Pat Lennon has defended his allowances and expense claims during his time as Goulburn-Murray Water managing director, following an adverse report from the Victorian Ombudsman.
The ombudsman criticised Mr Lennon for claiming items of furniture in a $20000 relocation allowance and for the work expenses he claimed, including seeking reimbursements for alcohol, in his two years with the water authority.
Mr Lennon told Country News all his work expense claims were approved by the former G-MW chair, Jo Anderson, and there was no prohibition on the purchase of alcohol for events such as board dinners and for professional meetings.
He said he used his Melbourne house for accommodation in 75 per cent of his overnight Melbourne business meetings, which saved the corporation thousands of dollars.
Mr Lennon said the relocation allowance was agreed in negotiations with Ms Anderson, before his employment, so this became part of the contract.
He had discussed a package worth about $400000, but was prepared to take the lower, finally agreed figure, if the one-off relocation amount was provided.
‘‘I believe she agreed to the arrangement because she wanted to save the authority money in the long term, and it did,’’ Mr Lennon said.
‘‘To increase my TRP (total remuneration package) would have been an increased cost over five years instead of a one-off payment.’’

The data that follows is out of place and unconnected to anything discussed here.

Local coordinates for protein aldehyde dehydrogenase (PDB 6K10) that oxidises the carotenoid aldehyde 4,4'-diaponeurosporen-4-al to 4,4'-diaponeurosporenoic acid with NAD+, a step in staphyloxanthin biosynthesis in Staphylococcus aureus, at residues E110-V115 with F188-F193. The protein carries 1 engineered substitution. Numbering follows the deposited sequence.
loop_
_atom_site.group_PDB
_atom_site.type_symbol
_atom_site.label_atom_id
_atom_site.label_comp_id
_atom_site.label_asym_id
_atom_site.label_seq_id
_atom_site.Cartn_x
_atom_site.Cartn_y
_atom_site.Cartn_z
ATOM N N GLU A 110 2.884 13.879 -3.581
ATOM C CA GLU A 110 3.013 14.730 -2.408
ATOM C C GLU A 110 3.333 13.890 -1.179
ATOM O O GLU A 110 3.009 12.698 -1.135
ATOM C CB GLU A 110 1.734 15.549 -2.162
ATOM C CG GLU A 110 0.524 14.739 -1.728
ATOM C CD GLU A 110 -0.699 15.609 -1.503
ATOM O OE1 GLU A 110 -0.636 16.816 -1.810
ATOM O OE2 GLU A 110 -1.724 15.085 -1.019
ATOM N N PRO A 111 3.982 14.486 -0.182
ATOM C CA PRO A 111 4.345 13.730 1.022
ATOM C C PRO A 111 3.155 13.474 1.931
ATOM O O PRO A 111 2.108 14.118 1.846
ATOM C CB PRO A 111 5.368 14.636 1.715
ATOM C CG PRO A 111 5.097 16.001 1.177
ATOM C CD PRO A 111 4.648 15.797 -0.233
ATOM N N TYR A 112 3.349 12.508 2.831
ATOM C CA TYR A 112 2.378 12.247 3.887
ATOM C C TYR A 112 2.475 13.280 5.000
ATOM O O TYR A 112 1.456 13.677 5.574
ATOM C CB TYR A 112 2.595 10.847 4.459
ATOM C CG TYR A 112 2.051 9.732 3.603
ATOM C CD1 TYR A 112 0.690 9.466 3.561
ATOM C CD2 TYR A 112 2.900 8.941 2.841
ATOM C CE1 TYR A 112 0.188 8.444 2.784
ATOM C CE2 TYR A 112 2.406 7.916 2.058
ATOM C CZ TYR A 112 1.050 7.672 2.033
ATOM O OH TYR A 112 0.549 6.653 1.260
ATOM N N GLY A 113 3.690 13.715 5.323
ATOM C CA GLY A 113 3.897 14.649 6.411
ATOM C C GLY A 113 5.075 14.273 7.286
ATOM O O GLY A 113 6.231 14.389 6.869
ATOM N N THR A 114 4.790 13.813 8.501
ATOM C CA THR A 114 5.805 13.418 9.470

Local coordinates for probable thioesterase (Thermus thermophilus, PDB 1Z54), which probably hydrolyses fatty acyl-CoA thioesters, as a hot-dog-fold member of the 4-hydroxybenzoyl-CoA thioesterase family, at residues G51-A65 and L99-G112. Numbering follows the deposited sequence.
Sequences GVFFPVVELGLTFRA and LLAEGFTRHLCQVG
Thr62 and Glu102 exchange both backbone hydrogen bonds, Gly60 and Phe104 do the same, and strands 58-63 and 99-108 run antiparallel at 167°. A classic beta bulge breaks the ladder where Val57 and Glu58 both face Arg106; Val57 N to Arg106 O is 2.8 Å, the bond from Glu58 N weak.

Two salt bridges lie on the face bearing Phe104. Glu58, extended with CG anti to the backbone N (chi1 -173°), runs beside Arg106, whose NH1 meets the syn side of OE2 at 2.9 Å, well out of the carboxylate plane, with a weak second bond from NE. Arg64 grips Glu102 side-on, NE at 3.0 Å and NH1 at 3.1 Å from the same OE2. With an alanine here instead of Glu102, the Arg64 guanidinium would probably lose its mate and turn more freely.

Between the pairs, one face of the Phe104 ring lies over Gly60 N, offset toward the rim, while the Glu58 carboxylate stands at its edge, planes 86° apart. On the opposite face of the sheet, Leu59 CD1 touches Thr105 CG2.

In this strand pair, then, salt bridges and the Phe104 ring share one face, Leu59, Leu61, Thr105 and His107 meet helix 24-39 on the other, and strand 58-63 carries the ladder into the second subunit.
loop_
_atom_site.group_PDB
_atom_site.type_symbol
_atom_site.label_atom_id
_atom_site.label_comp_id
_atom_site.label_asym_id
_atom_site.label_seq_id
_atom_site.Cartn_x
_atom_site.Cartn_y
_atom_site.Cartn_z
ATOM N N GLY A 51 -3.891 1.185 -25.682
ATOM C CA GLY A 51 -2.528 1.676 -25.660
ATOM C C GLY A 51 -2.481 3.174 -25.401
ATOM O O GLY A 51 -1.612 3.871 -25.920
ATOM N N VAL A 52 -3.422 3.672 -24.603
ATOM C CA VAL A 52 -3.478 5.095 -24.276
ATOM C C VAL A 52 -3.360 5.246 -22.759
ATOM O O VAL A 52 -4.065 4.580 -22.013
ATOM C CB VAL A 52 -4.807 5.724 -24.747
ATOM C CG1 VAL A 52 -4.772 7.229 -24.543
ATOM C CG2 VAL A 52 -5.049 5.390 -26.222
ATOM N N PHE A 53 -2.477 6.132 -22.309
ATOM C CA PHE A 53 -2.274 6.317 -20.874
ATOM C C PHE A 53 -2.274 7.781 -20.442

He believed the ombudsman’s unease with the relocation payment was the main reason he became a target for the investigation.
‘‘How could these people, who were not present for the negotiations and the agreement, have a problem with it? It was an agreed contract,’’ Mr Lennon said.
He said he had no animosity towards the chair and the board.
‘‘Jo was an honest person who was trying to do the best for the organisation.’’
He said the alcohol used for the dinners was moderate and averaged two to three standard drinks per person. He denied that guidelines the ombudsman described about alcohol expenditure applied to him. Dinner expenses, he said, averaged $61 per person.
Mr Lennon pursued a claim for a living-away-from-home allowance as part of a salary sacrifice arrangement after he said he had advice from two recognised authorities that he was entitled to that.
He said the ombudsman had not challenged the way he had run G-MW or any other aspect of his performance in the job.